If you’ve been diagnosed with rectal cancer, chances are you may need some type of surgery to effectively treat your cancer. The type of surgery your doctor will opt to perform depends on the stage of your cancer. One common type of rectal cancer surgery is local excision surgery. In this article we will discuss how local excision surgery works and the criteria for this surgical procedure as a treatment method.
What is rectal cancer?
Rectal cancer is a form of cancer that affects the rectum or the lower part of the digestive system above the anus. The rectum begins at the end of the final segment of your colon and ends when it reaches the short, narrow passage leading to the anus. As mentioned, most people will need some form of surgery to treat their rectal cancer, ranging from traditional open surgery procedures to other minimally invasive surgical options for early-stage rectal cancer.
Local excision surgery is one of the surgical procedures that can be performed early on after a rectal cancer diagnosis. Local excision is one of the more minimally invasive surgical procedures to remove rectal cancer. This type of surgery is able to preserve the anus, preventing complications that may occur with more extensive surgeries for rectal cancer.
What happens during local excision surgery?
During a local excision, the surgeon employs the use of tools and a colonoscope to remove cancerous tissue on the inside lining of the rectum along with a small amount of surrounding healthy tissue on the wall of rectum. Local excision surgery allows for most of the cancerous tissue to be removed with only a small amount of surrounding healthy tissue. When cancer or polyps are taken out this way, surgery does not have to be performed through the abdomen.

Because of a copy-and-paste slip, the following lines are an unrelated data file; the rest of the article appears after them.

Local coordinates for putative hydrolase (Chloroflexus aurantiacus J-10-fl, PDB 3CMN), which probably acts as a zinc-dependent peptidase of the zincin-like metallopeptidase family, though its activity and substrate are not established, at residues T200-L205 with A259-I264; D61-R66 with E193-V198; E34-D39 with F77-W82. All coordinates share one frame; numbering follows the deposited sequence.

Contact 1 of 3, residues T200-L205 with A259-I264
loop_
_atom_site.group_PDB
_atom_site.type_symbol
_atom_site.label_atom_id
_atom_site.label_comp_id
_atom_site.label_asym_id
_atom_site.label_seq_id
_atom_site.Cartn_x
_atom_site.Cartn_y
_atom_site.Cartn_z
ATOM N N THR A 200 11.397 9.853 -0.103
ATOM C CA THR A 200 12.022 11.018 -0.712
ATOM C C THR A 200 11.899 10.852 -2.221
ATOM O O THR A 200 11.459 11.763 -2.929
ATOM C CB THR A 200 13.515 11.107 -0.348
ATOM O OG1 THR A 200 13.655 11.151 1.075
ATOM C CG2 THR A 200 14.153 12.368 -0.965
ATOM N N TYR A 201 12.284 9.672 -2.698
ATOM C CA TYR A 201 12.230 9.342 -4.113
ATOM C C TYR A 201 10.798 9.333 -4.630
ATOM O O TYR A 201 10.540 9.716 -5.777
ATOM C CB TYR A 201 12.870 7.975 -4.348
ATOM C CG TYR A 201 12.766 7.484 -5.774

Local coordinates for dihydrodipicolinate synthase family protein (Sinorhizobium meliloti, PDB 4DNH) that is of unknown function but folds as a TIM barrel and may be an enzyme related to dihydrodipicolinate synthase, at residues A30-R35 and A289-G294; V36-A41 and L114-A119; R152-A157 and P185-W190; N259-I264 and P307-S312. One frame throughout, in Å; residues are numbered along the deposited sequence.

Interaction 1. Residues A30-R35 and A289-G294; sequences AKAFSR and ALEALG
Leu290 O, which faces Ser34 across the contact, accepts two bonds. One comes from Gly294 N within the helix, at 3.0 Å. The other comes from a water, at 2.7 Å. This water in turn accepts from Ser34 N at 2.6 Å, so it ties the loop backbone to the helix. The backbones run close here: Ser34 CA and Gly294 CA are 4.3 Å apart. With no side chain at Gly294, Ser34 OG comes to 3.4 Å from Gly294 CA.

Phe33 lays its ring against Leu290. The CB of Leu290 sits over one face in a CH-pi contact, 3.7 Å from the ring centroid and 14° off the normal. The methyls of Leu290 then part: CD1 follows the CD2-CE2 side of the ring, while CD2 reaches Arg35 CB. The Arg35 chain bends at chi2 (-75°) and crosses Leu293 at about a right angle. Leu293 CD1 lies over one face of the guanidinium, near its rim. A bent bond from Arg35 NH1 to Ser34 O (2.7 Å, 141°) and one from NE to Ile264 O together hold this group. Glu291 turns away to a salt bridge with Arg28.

Criteria for Local Excision Surgery
There are a few important criteria for a colorectal specialist to determine which type of surgery will be done. One is the stage the cancer is in at the time of diagnosis, and the other is how close the tumor is to the anus. Local excision surgery allows polyps (cancer-causing masses) to be removed early on during a colonoscopy.
Are there complications associated with the procedure?
The procedure has minimal complications compared to traditional open-surgery methods through the abdomen. For the local transanal excision to properly work, the entirety of the cancer has to be removed, which means patients with larger areas of cancer may want to opt for another more traditional type of surgery.
If you have been diagnosed with rectal cancer and need rectal surgery in Tampa, consider calling the Colorectal Specialists at the Colorectal Clinic of Tampa.